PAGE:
I was scrolling through Tik Tok when I stumbled upon a video from a young man talking about how tired he is with the #allmen and #notallmen trend and the debate that has been going around it on Tik Tok and other platforms recently. He seems like a decent guy and expresses how it is fair for women to be so afraid of most men because of how high the numbers and chances of them being assaulted are. But at the same time, he is also tired and somewhat resentful because of this, for he feels like the good guys who didn’t do anything wrong have to be dragged into the spiral.
The catalyst of all of this debate comes from a study stating that 97% of women have had experienced sexual harassment. The survey sampled 1400 women in the UK, and it turns out that 97% of them have experienced some type of sexual assault. The number, rightfully so, stirred up a storm in many social media and even in real-life conversations. Among many opinions, the one regarding how the study generalizes all men to be sexual offenders rang the loudest.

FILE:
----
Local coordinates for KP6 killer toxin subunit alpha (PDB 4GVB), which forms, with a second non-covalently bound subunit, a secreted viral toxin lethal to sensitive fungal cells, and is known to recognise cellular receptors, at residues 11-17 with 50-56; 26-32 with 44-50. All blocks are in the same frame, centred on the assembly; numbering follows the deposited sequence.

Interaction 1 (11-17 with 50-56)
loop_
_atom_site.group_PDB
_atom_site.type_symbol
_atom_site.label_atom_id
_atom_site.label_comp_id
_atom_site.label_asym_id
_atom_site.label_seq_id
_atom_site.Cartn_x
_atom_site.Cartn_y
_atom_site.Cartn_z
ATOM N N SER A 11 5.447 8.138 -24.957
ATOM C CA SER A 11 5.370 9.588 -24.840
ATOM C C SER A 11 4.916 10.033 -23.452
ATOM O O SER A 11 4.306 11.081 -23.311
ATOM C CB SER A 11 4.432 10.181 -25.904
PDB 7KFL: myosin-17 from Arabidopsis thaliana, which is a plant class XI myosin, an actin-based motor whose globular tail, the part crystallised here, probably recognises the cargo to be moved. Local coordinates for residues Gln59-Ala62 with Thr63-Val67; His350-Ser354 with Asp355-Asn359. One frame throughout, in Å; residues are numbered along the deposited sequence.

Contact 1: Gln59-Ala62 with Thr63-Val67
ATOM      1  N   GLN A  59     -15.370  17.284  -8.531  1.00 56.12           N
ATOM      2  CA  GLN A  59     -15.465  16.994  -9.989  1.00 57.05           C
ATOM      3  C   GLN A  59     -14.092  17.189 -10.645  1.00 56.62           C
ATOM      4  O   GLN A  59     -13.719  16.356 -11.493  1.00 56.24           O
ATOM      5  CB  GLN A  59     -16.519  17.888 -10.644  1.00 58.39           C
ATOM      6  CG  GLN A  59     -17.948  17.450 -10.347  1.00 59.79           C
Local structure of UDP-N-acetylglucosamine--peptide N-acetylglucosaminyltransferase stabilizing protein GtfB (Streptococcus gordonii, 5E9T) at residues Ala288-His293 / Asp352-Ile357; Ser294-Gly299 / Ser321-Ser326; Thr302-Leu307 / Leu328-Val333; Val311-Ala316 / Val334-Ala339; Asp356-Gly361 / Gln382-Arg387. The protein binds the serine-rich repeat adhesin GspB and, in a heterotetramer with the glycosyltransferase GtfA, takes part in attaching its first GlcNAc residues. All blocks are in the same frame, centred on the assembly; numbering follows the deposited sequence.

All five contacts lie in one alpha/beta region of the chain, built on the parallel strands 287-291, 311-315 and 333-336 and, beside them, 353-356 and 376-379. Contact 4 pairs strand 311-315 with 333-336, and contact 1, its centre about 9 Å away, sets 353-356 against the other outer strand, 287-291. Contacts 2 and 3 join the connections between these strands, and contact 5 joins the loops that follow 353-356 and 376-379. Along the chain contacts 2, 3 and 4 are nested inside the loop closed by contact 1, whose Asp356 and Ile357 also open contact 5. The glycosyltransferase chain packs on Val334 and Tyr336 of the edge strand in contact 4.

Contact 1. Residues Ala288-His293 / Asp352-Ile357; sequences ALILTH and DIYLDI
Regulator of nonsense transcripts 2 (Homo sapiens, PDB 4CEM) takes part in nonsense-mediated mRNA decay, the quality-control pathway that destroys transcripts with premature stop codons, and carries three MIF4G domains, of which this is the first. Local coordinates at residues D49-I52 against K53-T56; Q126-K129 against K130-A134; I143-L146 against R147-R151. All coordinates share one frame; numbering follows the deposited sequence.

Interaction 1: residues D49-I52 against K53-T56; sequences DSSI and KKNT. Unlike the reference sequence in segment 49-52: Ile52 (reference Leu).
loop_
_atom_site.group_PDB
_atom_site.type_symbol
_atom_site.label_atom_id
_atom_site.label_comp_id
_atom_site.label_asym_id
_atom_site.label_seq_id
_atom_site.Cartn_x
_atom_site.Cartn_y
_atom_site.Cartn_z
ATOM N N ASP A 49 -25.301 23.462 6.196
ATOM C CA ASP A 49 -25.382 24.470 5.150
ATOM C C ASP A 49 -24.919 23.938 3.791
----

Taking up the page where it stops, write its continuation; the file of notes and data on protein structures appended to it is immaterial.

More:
On the unpopular side of the argument, some people are trying to debunk the study by saying that 1400 women aren’t enough to represent all of the population or how the number 97% was rounded up. To that, I say, there is a difference between trying to understand research to gain a better insight into a matter and to actively try to invalidate research to silence a concerning matter that affects the lives of many people. If debunking a result of a study regarding a well-known and serious social issue is your priority rather than fixing it, then I don’t think you’re the most righteous hero that you think you are. And maybe, you need to check on your lack of empathy. 1400 women being put together in a group and anonymously result in such a high rate of sexual assault ISN’T supposed to be seen as a mere coincidence. Whether it is 97% or 12%, the numbers should ideally be 0%. Just like any criminal act against human rights should be.